Tuesday, December 30, 2014

Window on Eurasia: Unlike Russia, Ukraine Escaping from Orwellian World, Klyamkin Says

Paul Goble


            Staunton, December 30 – Unlike Russians who will call white black one day and then reverse themselves the next, Ukrainians are on the way to escaping that Orwellian world and are no longer prepared to make engage in such mental acrobatics to fit into their society, a fundamental shift which gives hope for Ukraine’s future, according to Igor Klyamkin.


            Russians, the senior Russian commentator points out, become uncomfortable when they are offered “various points of view relative to the general order of things” and thus are prepared to go along at least in public with whatever the leadership says is the case even if this requires accepting as true what was rejected as false (kasparov.ru/material.php?id=54A042072AAC9).


            This does not mean that “people do not have their own senses about what is correct and what is incorrect,” Klyamkin continues. It simply means that “they do not trust their own senses very much. They can distinguish black from white when the two are next to them,” but when they are far off, they aren’t certain and thus follow what those they assume know better say.


            Unfortunately, that in turn means that “the white of today will be viewed as black tomorrow -- and the reverse as well.” Thus, those who are called fascists now “will begin to be considered heroes” and so on.  Because of their dependence on rulers and TV commentators, Russians are like soldiers who may get doubtful orders but cannot doubt them.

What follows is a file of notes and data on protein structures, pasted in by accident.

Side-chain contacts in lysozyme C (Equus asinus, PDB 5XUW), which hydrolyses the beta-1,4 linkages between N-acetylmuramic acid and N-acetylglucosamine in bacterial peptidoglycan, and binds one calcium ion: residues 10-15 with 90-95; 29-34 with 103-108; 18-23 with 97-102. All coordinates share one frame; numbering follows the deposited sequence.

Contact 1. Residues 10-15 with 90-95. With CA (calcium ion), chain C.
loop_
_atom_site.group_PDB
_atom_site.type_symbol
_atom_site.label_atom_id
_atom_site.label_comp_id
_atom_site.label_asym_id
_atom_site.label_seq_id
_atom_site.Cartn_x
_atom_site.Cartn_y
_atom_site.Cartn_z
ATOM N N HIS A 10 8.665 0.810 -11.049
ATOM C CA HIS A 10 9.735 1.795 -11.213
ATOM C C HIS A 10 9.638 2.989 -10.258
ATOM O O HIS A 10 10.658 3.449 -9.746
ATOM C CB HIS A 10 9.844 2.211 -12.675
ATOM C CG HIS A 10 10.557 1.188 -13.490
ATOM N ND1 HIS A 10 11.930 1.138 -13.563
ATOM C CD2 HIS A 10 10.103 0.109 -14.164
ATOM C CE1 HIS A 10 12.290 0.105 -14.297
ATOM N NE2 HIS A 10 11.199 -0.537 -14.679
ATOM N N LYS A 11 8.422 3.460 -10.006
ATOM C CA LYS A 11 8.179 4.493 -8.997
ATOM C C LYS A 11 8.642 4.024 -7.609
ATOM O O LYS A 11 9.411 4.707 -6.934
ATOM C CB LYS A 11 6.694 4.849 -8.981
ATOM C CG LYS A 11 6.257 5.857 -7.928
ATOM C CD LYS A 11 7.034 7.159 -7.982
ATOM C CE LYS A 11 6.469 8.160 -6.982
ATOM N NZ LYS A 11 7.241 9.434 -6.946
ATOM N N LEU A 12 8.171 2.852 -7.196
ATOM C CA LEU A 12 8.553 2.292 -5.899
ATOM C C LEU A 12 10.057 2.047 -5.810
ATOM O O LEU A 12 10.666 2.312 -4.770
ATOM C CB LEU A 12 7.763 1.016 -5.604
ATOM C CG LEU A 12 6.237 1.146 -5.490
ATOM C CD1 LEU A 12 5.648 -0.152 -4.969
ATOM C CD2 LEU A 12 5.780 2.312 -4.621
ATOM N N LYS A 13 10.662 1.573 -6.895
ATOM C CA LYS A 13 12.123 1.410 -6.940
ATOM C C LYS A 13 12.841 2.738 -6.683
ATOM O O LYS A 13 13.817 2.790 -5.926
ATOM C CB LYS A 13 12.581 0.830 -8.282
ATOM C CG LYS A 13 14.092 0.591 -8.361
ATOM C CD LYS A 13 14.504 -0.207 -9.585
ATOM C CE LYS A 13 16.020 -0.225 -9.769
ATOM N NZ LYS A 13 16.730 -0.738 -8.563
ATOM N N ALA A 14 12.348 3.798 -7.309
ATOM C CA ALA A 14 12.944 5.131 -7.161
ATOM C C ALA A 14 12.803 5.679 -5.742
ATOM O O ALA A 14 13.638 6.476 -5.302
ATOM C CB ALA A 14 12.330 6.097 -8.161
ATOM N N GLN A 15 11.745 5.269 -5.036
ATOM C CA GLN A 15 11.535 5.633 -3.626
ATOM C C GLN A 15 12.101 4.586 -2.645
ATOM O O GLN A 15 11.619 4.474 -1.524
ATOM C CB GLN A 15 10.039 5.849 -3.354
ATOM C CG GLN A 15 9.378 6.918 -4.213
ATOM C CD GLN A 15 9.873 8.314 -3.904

They go along, Klyamkin says, not simply out of fear of punishment, although that can play a role, but out of “a fear of ignorance about the common interest of the country and the common views of the command.”


            In Ukraine, it seems, the situation is different. There, ideas about what is correct do not always correspond but do come “upwards from below. Slowly, without complete confidence and with breakdowns, but they have come.” As a result, Ukrainians are not uncomfortable with what appears to be “anomalous.”


            What that means, Klyamkin says, is that Ukrainians have become citizens rather than soldiers, people with their own ideas who are not afraid to express them rather than those who keep their mouths shut and await orders about what to think and what to do.


            The reaction of Russians to what has been going on in Ukraine is “traditionally that of soldiers,” of a society that awaits orders rather than one that thinks for itself. That is why the Russian analyst says today, almost his only hope is that Ukraine will succeed in making this transition from an Orwellian world complete.


            “2014 was in European history [Ukraine’s] year,” Klyamkin concludes. “Let the same be true in 2015.”


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